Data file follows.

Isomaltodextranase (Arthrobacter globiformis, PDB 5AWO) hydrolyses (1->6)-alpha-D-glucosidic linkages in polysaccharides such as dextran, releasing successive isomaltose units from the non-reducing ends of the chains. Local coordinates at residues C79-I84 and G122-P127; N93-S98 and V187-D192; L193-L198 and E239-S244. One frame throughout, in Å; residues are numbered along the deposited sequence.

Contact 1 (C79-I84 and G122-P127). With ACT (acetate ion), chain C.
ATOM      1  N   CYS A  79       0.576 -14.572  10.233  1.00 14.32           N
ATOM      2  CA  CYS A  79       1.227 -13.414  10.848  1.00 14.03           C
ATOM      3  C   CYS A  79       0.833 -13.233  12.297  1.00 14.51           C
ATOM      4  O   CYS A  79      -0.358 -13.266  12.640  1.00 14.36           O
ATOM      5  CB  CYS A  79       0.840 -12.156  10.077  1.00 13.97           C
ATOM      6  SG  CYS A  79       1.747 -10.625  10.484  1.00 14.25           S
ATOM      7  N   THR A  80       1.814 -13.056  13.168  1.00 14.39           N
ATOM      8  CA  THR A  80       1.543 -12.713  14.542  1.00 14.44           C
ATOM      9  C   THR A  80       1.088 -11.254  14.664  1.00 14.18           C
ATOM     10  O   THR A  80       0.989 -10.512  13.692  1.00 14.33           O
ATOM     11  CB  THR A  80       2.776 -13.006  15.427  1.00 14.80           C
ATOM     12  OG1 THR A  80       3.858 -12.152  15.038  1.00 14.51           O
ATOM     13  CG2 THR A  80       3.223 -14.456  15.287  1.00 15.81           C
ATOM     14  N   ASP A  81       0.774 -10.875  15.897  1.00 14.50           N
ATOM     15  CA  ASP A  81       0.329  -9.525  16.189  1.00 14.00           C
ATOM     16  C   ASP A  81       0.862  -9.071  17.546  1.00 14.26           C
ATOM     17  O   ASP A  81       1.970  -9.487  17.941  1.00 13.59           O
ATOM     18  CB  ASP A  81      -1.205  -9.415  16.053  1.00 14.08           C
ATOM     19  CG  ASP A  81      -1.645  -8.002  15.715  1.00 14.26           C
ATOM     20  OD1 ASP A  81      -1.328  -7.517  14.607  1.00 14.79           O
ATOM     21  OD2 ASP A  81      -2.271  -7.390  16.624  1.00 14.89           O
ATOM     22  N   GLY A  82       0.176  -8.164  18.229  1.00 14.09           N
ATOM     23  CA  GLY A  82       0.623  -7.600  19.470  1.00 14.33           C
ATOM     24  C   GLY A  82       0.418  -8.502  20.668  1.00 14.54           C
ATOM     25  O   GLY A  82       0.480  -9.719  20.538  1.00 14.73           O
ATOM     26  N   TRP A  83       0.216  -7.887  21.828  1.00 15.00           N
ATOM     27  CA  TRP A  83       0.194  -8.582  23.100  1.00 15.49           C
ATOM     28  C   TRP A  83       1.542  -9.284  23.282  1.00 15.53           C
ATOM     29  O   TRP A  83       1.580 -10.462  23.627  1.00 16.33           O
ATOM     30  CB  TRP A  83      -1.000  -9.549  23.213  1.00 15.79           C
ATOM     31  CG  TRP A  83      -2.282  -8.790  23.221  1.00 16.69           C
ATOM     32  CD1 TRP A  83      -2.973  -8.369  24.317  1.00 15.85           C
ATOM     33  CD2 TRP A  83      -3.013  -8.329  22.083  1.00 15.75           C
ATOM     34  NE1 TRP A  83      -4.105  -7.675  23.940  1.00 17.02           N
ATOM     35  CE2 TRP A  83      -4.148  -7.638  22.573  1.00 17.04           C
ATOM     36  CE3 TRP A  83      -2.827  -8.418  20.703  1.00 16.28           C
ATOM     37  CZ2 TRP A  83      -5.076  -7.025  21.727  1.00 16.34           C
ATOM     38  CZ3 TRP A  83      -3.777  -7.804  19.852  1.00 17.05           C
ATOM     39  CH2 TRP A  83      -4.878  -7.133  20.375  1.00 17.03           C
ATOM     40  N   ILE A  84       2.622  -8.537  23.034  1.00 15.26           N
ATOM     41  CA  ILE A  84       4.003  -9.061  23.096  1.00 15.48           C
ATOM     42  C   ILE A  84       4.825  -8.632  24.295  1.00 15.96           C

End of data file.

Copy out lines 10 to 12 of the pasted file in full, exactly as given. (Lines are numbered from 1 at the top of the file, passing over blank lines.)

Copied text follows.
ATOM      8  CA  THR A  80       1.543 -12.713  14.542  1.00 14.44           C
ATOM      9  C   THR A  80       1.088 -11.254  14.664  1.00 14.18           C
ATOM     10  O   THR A  80       0.989 -10.512  13.692  1.00 14.33           O